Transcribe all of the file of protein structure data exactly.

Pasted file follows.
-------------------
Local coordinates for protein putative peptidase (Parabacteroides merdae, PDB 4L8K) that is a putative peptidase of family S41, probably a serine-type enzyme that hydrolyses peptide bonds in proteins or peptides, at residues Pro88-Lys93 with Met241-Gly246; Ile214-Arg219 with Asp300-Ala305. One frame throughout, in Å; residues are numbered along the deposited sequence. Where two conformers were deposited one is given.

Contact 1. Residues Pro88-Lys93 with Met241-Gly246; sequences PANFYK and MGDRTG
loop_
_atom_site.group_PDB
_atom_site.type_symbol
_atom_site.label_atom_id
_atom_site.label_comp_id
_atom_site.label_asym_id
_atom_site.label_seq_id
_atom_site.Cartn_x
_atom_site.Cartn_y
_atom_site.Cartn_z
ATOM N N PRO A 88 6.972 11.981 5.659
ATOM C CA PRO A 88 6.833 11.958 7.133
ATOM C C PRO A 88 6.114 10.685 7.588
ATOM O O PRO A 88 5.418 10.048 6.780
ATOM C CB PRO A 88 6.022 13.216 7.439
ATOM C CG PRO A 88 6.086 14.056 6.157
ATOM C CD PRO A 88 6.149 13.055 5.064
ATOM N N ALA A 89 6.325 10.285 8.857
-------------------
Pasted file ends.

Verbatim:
Local coordinates for protein putative peptidase (Parabacteroides merdae, PDB 4L8K) that is a putative peptidase of family S41, probably a serine-type enzyme that hydrolyses peptide bonds in proteins or peptides, at residues Pro88-Lys93 with Met241-Gly246; Ile214-Arg219 with Asp300-Ala305. One frame throughout, in Å; residues are numbered along the deposited sequence. Where two conformers were deposited one is given.

Contact 1. Residues Pro88-Lys93 with Met241-Gly246; sequences PANFYK and MGDRTG
loop_
_atom_site.group_PDB
_atom_site.type_symbol
_atom_site.label_atom_id
_atom_site.label_comp_id
_atom_site.label_asym_id
_atom_site.label_seq_id
_atom_site.Cartn_x
_atom_site.Cartn_y
_atom_site.Cartn_z
ATOM N N PRO A 88 6.972 11.981 5.659
ATOM C CA PRO A 88 6.833 11.958 7.133
ATOM C C PRO A 88 6.114 10.685 7.588
ATOM O O PRO A 88 5.418 10.048 6.780
ATOM C CB PRO A 88 6.022 13.216 7.439
ATOM C CG PRO A 88 6.086 14.056 6.157
ATOM C CD PRO A 88 6.149 13.055 5.064
ATOM N N ALA A 89 6.325 10.285 8.857